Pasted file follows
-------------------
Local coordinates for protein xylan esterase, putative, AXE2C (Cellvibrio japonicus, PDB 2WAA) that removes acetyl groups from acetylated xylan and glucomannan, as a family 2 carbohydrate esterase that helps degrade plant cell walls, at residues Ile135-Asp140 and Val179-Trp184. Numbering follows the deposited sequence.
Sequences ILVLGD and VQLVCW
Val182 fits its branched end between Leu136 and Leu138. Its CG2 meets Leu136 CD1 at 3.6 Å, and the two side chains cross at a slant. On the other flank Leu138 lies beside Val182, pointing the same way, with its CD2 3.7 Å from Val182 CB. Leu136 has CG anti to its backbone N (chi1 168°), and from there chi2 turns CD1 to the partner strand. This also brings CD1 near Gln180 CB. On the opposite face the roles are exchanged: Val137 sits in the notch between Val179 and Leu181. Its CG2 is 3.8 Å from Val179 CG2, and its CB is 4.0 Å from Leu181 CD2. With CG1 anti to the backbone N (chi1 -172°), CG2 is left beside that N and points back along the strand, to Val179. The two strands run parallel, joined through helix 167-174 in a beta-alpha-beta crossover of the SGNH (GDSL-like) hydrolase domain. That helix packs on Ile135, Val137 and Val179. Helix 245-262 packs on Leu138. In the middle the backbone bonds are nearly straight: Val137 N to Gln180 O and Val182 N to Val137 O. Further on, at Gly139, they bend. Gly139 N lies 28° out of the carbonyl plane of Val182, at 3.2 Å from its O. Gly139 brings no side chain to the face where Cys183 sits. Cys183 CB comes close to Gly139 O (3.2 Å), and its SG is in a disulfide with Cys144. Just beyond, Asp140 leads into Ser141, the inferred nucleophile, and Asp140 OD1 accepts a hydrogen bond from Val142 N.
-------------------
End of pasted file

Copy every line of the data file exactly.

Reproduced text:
Local coordinates for protein xylan esterase, putative, AXE2C (Cellvibrio japonicus, PDB 2WAA) that removes acetyl groups from acetylated xylan and glucomannan, as a family 2 carbohydrate esterase that helps degrade plant cell walls, at residues Ile135-Asp140 and Val179-Trp184. Numbering follows the deposited sequence.
Sequences ILVLGD and VQLVCW
Val182 fits its branched end between Leu136 and Leu138. Its CG2 meets Leu136 CD1 at 3.6 Å, and the two side chains cross at a slant. On the other flank Leu138 lies beside Val182, pointing the same way, with its CD2 3.7 Å from Val182 CB. Leu136 has CG anti to its backbone N (chi1 168°), and from there chi2 turns CD1 to the partner strand. This also brings CD1 near Gln180 CB. On the opposite face the roles are exchanged: Val137 sits in the notch between Val179 and Leu181. Its CG2 is 3.8 Å from Val179 CG2, and its CB is 4.0 Å from Leu181 CD2. With CG1 anti to the backbone N (chi1 -172°), CG2 is left beside that N and points back along the strand, to Val179. The two strands run parallel, joined through helix 167-174 in a beta-alpha-beta crossover of the SGNH (GDSL-like) hydrolase domain. That helix packs on Ile135, Val137 and Val179. Helix 245-262 packs on Leu138. In the middle the backbone bonds are nearly straight: Val137 N to Gln180 O and Val182 N to Val137 O. Further on, at Gly139, they bend. Gly139 N lies 28° out of the carbonyl plane of Val182, at 3.2 Å from its O. Gly139 brings no side chain to the face where Cys183 sits. Cys183 CB comes close to Gly139 O (3.2 Å), and its SG is in a disulfide with Cys144. Just beyond, Asp140 leads into Ser141, the inferred nucleophile, and Asp140 OD1 accepts a hydrogen bond from Val142 N.